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Current archaeological textbooks relate how the retinue of a dead queen donned their best garb, lay down in orderly rows and voluntarily drank cups of poison. Baadsgaard has scanned some skulls in a CT and found them neatly bashed in by the spike of a then current battle axe. As the priests went to great length to convey exactly the older impression we may ask whom they were trying to con, presumably not archaeologists four and a half millennia later.
I strongly agree with Rohn. I fondly remember the Akademische Oberräte and Oberingenieure, often the lives and souls of institutes, without own career ambitions, always willing to help and advise students, and pursuing lengthy unglamourous research away from the mainstream.
Smyth (thank you, Helmut) is another take on publication bias. The medical sciences are a special case here. Trial protocols and outcomes to be investigated are clearly set down beforehand. They find that actual reporting often is in clear violation of these stated goals. At least in principle, this ought to be easy to rectify. The general case is more complicated. What you should do after playing around with your data and finding patterns is to formulate a hypothesis and then test it with new, independently generated data. But often, especially in archaeology and the humanities, such data are not to be found, forcing you to publish the untested hypotheses including a number of purely spurious results. Reproducing others’ results used to be a mainstay of the sciences, but has now all but stopped for lack of funding. Published results, including irreproducible random ones, get treated like gospel. (See also Feynman on this subject.)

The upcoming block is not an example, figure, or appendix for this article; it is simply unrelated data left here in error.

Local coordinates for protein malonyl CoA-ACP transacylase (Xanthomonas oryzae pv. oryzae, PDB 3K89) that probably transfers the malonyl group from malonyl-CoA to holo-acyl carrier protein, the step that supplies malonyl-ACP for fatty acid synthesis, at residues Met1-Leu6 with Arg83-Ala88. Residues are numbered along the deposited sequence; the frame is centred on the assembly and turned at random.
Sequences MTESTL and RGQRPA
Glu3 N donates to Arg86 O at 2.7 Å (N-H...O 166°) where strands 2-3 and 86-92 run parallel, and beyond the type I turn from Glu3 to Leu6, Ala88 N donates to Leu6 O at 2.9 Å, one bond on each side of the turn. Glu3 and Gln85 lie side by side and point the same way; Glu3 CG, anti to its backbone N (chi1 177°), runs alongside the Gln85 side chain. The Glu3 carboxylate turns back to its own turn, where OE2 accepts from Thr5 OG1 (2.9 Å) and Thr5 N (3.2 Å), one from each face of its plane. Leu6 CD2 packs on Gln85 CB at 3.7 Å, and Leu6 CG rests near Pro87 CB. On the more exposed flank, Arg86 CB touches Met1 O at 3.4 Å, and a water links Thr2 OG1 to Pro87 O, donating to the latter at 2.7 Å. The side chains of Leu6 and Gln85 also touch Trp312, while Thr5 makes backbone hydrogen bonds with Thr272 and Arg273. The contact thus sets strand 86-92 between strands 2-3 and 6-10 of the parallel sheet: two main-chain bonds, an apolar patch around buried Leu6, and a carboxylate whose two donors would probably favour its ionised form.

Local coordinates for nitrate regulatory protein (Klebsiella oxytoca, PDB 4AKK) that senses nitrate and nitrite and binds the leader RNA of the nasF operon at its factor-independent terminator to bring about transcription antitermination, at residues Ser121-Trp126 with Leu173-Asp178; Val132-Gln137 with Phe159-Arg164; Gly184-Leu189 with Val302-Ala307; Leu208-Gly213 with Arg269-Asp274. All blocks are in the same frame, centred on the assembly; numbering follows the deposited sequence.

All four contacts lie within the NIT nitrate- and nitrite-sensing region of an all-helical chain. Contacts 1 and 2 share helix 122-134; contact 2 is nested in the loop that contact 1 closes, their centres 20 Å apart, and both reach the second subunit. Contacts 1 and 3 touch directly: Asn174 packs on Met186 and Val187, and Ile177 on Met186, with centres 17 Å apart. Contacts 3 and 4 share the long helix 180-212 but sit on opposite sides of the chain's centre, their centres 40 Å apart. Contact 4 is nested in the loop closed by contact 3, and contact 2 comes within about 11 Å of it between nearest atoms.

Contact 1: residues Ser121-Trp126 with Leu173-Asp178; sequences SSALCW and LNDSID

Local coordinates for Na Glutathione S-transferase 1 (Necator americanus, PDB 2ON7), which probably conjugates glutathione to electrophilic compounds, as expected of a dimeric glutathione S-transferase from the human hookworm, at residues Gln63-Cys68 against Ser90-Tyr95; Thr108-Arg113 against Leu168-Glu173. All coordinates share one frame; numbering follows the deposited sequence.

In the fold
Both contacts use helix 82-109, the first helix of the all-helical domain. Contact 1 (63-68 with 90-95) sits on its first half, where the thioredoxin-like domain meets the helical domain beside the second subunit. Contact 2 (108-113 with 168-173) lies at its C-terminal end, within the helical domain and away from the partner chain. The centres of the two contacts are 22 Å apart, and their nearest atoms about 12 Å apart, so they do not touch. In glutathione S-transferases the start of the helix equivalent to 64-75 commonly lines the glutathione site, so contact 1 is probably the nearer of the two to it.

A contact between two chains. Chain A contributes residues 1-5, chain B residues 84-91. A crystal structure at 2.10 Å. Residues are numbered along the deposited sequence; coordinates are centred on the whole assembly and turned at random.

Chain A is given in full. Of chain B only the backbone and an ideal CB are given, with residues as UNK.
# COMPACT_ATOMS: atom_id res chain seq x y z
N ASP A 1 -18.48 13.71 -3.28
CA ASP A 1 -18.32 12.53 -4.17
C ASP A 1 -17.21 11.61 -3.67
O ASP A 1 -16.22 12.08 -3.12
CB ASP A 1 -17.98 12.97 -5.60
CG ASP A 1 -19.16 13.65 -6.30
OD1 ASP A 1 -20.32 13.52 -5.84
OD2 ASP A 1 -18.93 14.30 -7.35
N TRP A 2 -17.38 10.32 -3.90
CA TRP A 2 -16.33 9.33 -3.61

Wilson is a comprehensive review of the problem of group selection in evolution.
There are two new commentaries on "The iceman as a burial" by Renato Fasolo and Gian Luigi Carancini & Tommaso Mattioli.
I’m currently reading Wade and following up references therein. This explains the length of this list. Nature is changing itself from a venue for original research to a magazine of commentary and review, resulting in a plethora of interesting stuff not to be archived, i.e. my category Aktuell.
Here’s the link to this week’s complete list.
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